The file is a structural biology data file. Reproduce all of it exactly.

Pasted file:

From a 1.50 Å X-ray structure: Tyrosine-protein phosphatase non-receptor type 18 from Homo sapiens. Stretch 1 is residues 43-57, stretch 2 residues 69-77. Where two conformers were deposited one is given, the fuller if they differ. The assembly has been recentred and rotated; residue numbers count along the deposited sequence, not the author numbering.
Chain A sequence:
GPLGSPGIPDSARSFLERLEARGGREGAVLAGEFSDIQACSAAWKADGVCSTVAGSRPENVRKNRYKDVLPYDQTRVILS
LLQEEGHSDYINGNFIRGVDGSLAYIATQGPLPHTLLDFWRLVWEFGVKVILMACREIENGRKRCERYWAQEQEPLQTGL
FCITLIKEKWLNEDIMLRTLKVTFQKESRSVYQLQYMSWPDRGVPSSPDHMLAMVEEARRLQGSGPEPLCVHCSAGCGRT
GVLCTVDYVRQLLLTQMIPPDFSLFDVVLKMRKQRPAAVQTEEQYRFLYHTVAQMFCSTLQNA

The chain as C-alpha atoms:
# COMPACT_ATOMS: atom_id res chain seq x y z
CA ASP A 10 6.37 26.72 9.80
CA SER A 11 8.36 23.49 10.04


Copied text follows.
From a 1.50 Å X-ray structure: Tyrosine-protein phosphatase non-receptor type 18 from Homo sapiens. Stretch 1 is residues 43-57, stretch 2 residues 69-77. Where two conformers were deposited one is given, the fuller if they differ. The assembly has been recentred and rotated; residue numbers count along the deposited sequence, not the author numbering.
Chain A sequence:
GPLGSPGIPDSARSFLERLEARGGREGAVLAGEFSDIQACSAAWKADGVCSTVAGSRPENVRKNRYKDVLPYDQTRVILS
LLQEEGHSDYINGNFIRGVDGSLAYIATQGPLPHTLLDFWRLVWEFGVKVILMACREIENGRKRCERYWAQEQEPLQTGL
FCITLIKEKWLNEDIMLRTLKVTFQKESRSVYQLQYMSWPDRGVPSSPDHMLAMVEEARRLQGSGPEPLCVHCSAGCGRT
GVLCTVDYVRQLLLTQMIPPDFSLFDVVLKMRKQRPAAVQTEEQYRFLYHTVAQMFCSTLQNA

The chain as C-alpha atoms:
# COMPACT_ATOMS: atom_id res chain seq x y z
CA ASP A 10 6.37 26.72 9.80
CA SER A 11 8.36 23.49 10.04